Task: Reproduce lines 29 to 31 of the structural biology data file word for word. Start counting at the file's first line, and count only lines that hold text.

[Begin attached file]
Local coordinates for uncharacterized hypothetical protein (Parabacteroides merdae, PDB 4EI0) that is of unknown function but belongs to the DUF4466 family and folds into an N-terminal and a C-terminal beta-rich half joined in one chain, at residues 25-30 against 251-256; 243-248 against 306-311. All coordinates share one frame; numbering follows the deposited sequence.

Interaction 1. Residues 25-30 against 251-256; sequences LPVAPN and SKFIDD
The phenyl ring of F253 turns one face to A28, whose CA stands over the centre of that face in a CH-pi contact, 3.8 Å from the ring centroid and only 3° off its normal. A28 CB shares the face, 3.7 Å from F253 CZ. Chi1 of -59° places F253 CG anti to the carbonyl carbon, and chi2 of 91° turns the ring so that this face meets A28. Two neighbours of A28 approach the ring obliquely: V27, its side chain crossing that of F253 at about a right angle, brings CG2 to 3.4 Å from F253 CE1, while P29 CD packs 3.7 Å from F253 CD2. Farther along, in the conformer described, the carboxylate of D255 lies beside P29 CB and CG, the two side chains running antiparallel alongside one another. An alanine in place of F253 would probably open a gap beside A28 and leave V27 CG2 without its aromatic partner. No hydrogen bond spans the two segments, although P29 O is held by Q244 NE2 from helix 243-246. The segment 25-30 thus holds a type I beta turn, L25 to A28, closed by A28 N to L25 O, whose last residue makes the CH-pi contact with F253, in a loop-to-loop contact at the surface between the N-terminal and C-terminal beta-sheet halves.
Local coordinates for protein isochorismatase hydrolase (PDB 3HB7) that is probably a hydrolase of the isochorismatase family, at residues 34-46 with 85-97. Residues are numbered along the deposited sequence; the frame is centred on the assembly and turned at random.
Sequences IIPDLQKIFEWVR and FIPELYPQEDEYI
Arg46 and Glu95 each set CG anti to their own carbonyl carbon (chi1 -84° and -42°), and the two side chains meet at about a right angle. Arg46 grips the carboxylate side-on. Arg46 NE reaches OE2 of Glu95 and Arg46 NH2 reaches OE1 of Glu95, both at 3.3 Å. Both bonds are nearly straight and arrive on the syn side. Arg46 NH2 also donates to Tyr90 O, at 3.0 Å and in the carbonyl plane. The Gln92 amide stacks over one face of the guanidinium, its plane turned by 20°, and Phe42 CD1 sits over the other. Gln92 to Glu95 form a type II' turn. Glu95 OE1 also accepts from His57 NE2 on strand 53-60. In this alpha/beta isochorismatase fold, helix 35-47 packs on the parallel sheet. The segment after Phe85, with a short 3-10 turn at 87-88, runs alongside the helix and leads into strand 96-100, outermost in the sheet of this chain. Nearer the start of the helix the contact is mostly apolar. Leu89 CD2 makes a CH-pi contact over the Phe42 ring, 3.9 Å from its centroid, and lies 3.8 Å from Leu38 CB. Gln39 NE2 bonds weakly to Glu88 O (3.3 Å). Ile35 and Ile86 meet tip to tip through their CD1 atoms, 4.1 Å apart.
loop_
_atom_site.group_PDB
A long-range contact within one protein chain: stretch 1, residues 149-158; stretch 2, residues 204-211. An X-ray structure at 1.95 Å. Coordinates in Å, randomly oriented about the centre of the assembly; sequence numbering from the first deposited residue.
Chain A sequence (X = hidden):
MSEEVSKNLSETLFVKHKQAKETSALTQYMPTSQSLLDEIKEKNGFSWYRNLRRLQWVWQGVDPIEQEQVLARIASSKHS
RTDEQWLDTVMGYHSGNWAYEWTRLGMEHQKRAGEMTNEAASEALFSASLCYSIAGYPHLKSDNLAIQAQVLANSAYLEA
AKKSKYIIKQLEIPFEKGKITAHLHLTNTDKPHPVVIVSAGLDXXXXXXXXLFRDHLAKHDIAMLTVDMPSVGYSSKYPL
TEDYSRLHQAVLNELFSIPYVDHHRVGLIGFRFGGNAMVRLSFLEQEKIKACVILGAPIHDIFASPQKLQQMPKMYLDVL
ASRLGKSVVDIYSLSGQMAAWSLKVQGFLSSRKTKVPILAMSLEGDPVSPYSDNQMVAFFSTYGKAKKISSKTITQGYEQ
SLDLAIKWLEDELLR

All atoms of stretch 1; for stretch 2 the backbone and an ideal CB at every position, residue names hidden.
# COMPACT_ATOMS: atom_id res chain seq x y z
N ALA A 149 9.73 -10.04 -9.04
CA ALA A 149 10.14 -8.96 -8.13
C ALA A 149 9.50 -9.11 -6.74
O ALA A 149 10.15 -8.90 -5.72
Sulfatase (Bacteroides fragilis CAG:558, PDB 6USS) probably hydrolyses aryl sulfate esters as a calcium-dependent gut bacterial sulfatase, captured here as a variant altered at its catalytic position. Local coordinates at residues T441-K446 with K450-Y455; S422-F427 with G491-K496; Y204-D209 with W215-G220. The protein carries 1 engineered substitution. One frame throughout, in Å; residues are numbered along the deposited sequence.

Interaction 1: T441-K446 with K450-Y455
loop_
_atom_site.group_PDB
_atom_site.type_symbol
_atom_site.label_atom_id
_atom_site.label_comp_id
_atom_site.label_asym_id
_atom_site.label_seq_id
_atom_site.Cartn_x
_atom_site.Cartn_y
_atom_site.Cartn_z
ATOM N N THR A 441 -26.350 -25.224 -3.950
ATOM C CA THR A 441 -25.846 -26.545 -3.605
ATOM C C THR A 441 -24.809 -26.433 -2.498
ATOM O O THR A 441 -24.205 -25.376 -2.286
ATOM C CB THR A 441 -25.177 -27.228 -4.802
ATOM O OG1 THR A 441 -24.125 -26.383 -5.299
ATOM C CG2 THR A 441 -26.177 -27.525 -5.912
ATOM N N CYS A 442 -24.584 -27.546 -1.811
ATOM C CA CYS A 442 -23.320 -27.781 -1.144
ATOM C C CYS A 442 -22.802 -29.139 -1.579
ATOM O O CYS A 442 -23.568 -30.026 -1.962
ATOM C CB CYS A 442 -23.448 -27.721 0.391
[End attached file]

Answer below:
_atom_site.label_comp_id
_atom_site.label_asym_id
_atom_site.label_seq_id